Employees in various industries in New York are exposed to hazards in their workplaces that could be detrimental to their health. Sometimes a workplace illness develops over time, while others are immediately evident. Regardless, the victims might be unsure of whether the workers' compensation insurance program will cover their particular occupational diseases.
The International Agency for Research on Cancer has declared beryllium as a carcinogen that can cause lung cancer. This is a severe occupational hazard, and the Occupational Safety and Health Administration announced the development of standards to protect workers from contracting this workplace illness. Although March 12, 2018, was the set enforcement date, it was postponed to May 11 to give stakeholders in New York and other states the opportunity to study their obligations and to ensure consistency in OSHA inspections.
Employees in New York may face a variety of dangerous situations every day. Safety authorities expect employers to protect workers against workplace illness or injury. However, regardless of the industry in which a person is employed, he or she may be exposed to any of the four common types of occupational hazards.
At the start of every winter, New York workers who have to work outdoors will likely feel anxious about the impact their work environments will have on their health. Cold stress is a workplace illness that can be fatal if not treated promptly. This condition is caused by the environmental cold that affects workers who are exposed to air temperatures that are also cold. Cold stress risks are even higher when wind speeds increase because it increases the chill factor by making the air temperature feel colder against the skin.
Employees in different industries in New York may be happy to learn that employers who tried to stop the new silica rule were unsuccessful. Industry leaders who dispute the need for regulations that are stricter asked a federal appeals court to prevent implementation, but a panel of judges found that the Occupational Safety and Health Administration offered adequate evidence to motivate the enforcement of the new rules. The safety agency claims the new precautions will prevent those who are exposed to silica from contracting a potentially deadly workplace illness called silicosis.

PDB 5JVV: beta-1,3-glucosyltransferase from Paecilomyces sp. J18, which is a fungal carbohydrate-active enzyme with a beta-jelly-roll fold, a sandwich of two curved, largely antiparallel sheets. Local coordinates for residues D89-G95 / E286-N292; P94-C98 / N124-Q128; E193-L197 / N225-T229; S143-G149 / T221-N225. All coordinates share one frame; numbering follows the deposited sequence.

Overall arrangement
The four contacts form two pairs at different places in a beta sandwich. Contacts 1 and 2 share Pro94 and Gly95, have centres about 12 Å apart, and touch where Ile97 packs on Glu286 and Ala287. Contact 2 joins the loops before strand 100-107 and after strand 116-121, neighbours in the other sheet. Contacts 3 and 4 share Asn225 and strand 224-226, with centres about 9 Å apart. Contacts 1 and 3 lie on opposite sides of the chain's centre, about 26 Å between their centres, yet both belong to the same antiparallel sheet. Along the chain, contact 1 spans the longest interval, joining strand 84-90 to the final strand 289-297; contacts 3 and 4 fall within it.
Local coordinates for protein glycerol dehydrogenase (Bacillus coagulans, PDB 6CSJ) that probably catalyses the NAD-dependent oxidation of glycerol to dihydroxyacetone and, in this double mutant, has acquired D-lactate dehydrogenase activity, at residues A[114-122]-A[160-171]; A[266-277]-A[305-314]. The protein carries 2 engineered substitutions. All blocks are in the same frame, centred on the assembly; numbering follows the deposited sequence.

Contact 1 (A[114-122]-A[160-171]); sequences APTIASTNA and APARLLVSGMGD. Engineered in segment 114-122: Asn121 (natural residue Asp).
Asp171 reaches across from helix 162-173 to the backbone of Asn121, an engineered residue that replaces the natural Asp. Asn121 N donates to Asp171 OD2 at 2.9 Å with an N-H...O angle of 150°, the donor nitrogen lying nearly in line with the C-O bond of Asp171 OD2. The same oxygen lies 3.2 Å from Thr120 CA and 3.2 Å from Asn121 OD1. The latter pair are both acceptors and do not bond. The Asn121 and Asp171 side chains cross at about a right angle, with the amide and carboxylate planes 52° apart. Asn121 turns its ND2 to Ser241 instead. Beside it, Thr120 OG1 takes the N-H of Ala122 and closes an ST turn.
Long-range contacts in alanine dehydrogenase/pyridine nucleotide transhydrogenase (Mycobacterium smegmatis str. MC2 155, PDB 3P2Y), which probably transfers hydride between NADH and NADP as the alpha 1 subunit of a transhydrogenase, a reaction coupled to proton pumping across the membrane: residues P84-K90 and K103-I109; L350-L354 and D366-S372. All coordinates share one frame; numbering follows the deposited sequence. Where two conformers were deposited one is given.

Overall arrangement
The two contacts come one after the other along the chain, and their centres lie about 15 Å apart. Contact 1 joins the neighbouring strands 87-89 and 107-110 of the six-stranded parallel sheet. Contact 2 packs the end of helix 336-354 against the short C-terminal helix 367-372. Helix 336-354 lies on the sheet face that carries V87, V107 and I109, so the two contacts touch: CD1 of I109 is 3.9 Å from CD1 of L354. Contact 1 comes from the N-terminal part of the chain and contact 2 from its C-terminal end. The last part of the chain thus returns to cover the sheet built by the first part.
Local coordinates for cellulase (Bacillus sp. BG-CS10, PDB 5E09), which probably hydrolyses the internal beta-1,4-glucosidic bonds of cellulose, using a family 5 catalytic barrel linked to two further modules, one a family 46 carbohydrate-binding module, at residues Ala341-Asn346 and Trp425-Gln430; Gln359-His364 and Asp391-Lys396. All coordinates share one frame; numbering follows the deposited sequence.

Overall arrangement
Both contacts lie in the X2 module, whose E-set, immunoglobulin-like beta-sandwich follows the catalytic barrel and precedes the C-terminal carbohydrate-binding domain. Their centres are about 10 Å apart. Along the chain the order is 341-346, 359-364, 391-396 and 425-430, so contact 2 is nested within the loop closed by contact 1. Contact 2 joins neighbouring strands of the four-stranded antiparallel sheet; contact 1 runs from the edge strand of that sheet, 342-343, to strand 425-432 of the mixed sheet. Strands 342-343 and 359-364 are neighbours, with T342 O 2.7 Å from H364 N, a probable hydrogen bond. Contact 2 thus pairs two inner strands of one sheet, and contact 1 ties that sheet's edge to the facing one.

New York employees in various occupations may be exposed to hazardous chemicals without even knowing about it. Employers are responsible for the health and safety of employees. Workers must be informed of dangers they will face while working, including hazards that can cause workplace illness. However, safety training related to exposure to chemicals is often neglected, sometimes with tragic consequences.
New York workers in industrial facilities typically have to face multiple safety hazards in the line of duty. Compliance with safety regulations is one way of preventing an on-the-job injury or a workplace illness. Employers are responsible for the health and safety of employees. The National Institute for Occupational Safety and Health recently reported that noncompliance with rules related to carbon monoxide exposure could lead to fatalities.
This is the time of the year when many young workers enter the New York workforce -- as permanent employees in their first jobs, or teens taking on temp jobs for the summer. Every year there are reports of teen workers who die in tragic workplace accidents within days of starting employment. In most cases, these deaths result from a lack of safety training and/or inadequate supervision.
Former employees at a gun range in a neighboring state say they were exposed to a dangerous workplace environment. Lead is a known workplace illness hazard in facilities in which workers have to handle firearms and ammunition. The owner of the now-closed business made headlines when police caught him with a vehicle filled with weapons outside New York City last year. His arrest prompted the Occupational Safety and Health Administration to investigate the business.
Employees in New York in occupations that involve welding, brazing and cutting are part of over 500,000 workers in the tri-state region surrounding New York City who face serious health risks if they work without proper safety gear. The danger posed by this industry comes in the form of gases and fumes that could be hazardous. Welding activities produce visible smoke -- in the welder's breathing space -- containing harmful gas byproducts and metal fumes that can cause workplace illness.